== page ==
Tim Gunn Reviews the Candidates

In Bolivia, socialist president Evo Morales has stubbornly refused to abandon his casual striped sweater in favor of the pricey suits more commonly seen on world leaders. But in doing so he has inspired a fashion craze: the comfy sweater is flying off the racks, even inspiring its own line of "Evo fashion." Here in the States it's probably safe to assume (or at least hope) that nobody's running out for John McCain's customary Mr. Rogers sweater vest, or the vast array of Easter-egg-colored Hillary Clinton blazers. But it would be naive to dismiss the importance of those style choices in this campaign—and the role of fashion in any.

Whether we like it or not, the way we dress conveys a message about who we are, and though advisers may hate to admit it, clothes, throughout history, have always been a huge part of the political message. John F. Kennedy wasn't considered the innovator of modern presidential style for nothing: he chose a two-button, tailored suit at a time when the male uniform was a shapeless three-button sack. Lyndon Johnson brought regional style to the Oval Office with his brand of Texan: he often wore cowboy boots and hats, or suits with a stitched yoke across the jacket front. And Jimmy Carter, always the people's president, wore polyester-blend suits, carried his own garment bag and maintained his celebrated cardigan sweater in an effort to come off as a regular wage earner.

In this campaign, it's Democrat Hillary Clinton, the only female in the race, who gets the most fashion flak—often to an arguably unfair degree. (When, in July, she showed a very little cleavage while talking about higher education on the Senate floor, the media jumped all over the former First Lady's new "sexy" look, eliciting thousands of angry letters, e-mails and comments from the public.) But looking good ain't easy—and it's definitely not a challenge reserved for just the female candidate. Style guru Tim Gunn, the creative director for Liz Claiborne, a veteran of Bravo's "Project Runway" and now host of "Tim Gunn's Guide to Style," spoke about the harsh worlds of fashion and politics with NEWSWEEK's Jessica Bennett. Excerpts:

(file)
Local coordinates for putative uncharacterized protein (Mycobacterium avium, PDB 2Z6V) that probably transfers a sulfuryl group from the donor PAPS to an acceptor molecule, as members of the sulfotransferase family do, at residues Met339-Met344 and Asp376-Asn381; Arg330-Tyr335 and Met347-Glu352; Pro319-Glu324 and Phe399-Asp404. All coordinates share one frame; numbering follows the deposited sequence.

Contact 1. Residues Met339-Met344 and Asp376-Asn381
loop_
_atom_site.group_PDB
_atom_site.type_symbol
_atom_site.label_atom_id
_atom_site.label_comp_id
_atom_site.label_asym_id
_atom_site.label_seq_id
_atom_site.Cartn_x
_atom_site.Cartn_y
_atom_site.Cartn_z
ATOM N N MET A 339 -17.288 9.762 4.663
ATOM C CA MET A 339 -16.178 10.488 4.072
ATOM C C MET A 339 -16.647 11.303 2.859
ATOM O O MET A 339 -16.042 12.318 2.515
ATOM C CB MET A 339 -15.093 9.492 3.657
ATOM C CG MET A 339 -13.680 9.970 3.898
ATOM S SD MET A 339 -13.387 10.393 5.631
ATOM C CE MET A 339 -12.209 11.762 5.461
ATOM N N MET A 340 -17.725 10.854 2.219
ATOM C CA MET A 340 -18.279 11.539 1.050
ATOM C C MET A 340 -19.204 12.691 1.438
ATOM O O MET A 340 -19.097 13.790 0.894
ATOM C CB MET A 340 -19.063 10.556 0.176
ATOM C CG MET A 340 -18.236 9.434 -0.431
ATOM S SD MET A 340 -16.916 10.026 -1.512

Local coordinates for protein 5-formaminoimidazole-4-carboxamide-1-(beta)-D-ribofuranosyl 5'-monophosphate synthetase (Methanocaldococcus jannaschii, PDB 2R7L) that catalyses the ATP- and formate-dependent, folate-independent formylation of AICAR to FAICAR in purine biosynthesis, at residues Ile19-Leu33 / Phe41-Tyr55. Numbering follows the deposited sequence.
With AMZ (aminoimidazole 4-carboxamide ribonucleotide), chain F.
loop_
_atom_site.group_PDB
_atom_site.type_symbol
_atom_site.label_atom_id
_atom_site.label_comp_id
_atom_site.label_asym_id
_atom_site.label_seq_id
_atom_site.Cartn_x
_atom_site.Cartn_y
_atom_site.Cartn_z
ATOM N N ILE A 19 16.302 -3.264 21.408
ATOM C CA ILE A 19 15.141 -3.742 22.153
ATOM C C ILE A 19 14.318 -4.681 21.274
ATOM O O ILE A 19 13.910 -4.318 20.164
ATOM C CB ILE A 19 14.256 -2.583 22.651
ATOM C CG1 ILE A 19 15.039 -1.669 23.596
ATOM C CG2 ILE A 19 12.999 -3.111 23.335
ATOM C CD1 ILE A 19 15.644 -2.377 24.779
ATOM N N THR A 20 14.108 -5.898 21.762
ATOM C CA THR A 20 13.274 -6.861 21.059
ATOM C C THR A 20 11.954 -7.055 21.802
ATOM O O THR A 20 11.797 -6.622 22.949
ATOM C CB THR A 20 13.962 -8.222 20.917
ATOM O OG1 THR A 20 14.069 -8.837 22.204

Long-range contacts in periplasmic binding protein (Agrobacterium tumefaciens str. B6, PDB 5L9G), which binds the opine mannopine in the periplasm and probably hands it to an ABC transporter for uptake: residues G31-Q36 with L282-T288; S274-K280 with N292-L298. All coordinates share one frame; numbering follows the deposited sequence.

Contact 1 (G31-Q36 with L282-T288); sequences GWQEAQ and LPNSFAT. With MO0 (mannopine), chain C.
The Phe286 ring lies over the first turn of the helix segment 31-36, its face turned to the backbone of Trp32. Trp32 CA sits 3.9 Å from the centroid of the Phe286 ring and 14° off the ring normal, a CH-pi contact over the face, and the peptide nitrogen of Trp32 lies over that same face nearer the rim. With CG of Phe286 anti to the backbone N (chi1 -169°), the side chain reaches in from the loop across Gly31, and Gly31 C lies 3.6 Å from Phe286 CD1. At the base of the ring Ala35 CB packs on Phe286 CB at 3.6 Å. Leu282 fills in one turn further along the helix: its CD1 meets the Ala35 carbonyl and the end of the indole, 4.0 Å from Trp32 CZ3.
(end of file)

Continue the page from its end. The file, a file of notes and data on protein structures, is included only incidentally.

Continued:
NEWSWEEK: How important is image to a political campaign?
Tim Gunn:
I can't imagine marginalizing image; it's critical. The clothes we wear send a message about how we want to be perceived, and about how we want to present ourselves to the world. I would think that there should be just as many image consultants involved in these campaigns as there are speechwriters.

What is it about politicians in particulardo you have to have bad taste to be one?
Well, all of these people come from Capitol Hill, and that place is another planet when it comes to fashion. I was on the Hill just this time last year, and I had all of these elected officials literally running from me saying, "I'm not a fashion person! Don't look at me!" In the beginning I thought it was kind of sweet, but the more I thought about it, I began to find it appalling. You're an elected official. How many people see you and make judgments about you before they ever even know your point of view? I have to do something for these people.

I assume the people running from you were women. Do female politicians have it harder?
I'm deeply respectful of gender and of gender differences, and I like someone who acknowledges what his or her gender happens to be. I mean, are we ready for a male cross-dresser in the White House? No. But frankly speaking, there are times when I wonder about Hillary.

Ha! Is there any female who pulls it off well?